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It’s mid 1944. The allies have landed at Normandy, the Germans have abandoned Rome and are retreating from the Russians on the eastern front. The Fuhrer was in way over his head and out of his depth.

Watching this series of failures, a large cabal of high-ranking German army officers led by Klaus von Stauffenberg believed Hitler was doomed to lose the war and plotted to eliminate him with a briefcase containing a bomb [1]. Unfortunately, the bomb didn’t kill Hitler, but it did cause him to suffer a number of ENT-related injuries which were treated and recorded by German ENT physician Erwin Giesing [2], giving us an insight into mid-20th century treatments.


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Giesing employed some techniques familiar to all modern ENT clinicians by performing otoscopy and utilising tuning forks [3]. However, according to his diary, Giesing also employed some techniques much less likely to be seen in the modern clinic. A key feature of Giesing’s treatment of Hitler was his zealous use of cocaine. Hitler had sustained painful bilateral tympanic membrane perforations in the blast, however Giesing recollected that he had an incredibly high pain tolerance, declining local anaesthetic for ear cauterisation: “No doctor, I’ll endure that! I have endured more in my life and hopefully it will not be that bad.”

Hitler was also suffering with unbearably strong headaches so Giesing administered some nasal cocaine. This was Merck cocaine, some of the finest available [4], and not unlike the solution still often used in rhinology theatres today. However, Giesing was liberal with the substance, administering it over 50 times across a mere 75 days between June and September 1944, even after Hitler’s ears had fully healed.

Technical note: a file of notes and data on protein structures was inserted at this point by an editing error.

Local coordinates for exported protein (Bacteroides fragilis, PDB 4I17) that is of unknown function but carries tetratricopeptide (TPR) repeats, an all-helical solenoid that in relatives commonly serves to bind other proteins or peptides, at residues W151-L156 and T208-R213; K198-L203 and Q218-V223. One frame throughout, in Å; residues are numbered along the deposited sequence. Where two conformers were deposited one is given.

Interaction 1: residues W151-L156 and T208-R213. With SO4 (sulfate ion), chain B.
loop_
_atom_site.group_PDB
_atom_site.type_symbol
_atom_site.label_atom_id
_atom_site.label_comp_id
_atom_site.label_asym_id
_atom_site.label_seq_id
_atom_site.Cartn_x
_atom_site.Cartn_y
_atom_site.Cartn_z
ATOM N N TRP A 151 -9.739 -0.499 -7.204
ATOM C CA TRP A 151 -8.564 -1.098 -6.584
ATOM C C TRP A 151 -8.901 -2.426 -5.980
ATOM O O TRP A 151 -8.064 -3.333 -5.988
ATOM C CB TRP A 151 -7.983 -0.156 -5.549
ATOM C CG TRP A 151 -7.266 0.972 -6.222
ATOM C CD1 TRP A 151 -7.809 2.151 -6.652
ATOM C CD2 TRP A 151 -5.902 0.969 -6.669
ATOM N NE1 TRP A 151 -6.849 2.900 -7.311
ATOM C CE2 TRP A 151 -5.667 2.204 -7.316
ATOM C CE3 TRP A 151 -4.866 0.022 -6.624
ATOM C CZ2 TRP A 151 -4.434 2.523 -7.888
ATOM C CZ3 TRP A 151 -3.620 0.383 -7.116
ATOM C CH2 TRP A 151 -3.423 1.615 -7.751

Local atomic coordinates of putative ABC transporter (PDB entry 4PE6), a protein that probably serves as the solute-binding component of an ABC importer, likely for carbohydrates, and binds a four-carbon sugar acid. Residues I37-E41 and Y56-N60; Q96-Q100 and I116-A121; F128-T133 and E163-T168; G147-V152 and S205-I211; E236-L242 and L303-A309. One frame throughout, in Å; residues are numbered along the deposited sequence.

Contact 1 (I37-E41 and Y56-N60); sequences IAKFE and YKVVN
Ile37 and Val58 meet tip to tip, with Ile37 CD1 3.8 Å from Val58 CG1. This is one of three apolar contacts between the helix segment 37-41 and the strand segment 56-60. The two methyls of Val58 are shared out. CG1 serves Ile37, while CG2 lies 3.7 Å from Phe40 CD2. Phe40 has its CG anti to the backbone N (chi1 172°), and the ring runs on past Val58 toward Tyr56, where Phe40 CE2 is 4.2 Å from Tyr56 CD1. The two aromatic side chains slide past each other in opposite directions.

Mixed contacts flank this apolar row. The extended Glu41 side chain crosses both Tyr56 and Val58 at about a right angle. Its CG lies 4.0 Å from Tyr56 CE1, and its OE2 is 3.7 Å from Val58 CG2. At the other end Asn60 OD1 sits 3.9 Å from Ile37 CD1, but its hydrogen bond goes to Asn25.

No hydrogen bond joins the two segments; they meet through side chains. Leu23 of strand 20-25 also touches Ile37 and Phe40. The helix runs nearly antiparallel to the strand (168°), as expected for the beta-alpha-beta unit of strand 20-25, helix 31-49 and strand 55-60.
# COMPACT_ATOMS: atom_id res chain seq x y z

Hitler was clearly not just enjoying the pain relief of the drug but also several other benefits: “Now my head is clear again and the pressure has almost completely disappeared. The cocaine is a wonderful thing and I’m glad you found the right remedy.” Hitler is also quoted as saying: “Look in my nose again and put that cocaine thing in to get rid of the pressure in my head. I have important things to do today.“ [5], clearly showing his new-found dependency on the substance.

Whilst a rapid decline in Hitler’s mental and physical state can certainly be seen after September 1944, how much this can be attributed to Giesing’s medication, and to what extent these prescriptions were influenced by perceived clinical necessity versus a powerful dictator’s cravings, is debatable, particularly considering most of the doctor’s recollections were recorded whilst interred by the Americans after the war had ended.  



1. Lynch MJ. Hitler. London, New York; Routledge; 2012:241.
2. Ohler N. Blitzed: Drugs in Nazi Germany. UK; Penguin; 2016:195.
3. Giesing E. Bericht über meine Behandlung bei Hitler (Report Regarding My Treatment of Hitler). 1945:12-13.
4. Ohler N. Blitzed: Drugs in Nazi Germany. UK; Penguin; 2017:195.
5. Giesing, E. Bericht über meine Behandlung bei Hitler (Report Regarding My Treatment of Hitler). 1945:103.


This paper first appeared at the British Society for the History of ENT (BSHENT) meeting in December 2021.

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Jack Bruce

University of Manchester.

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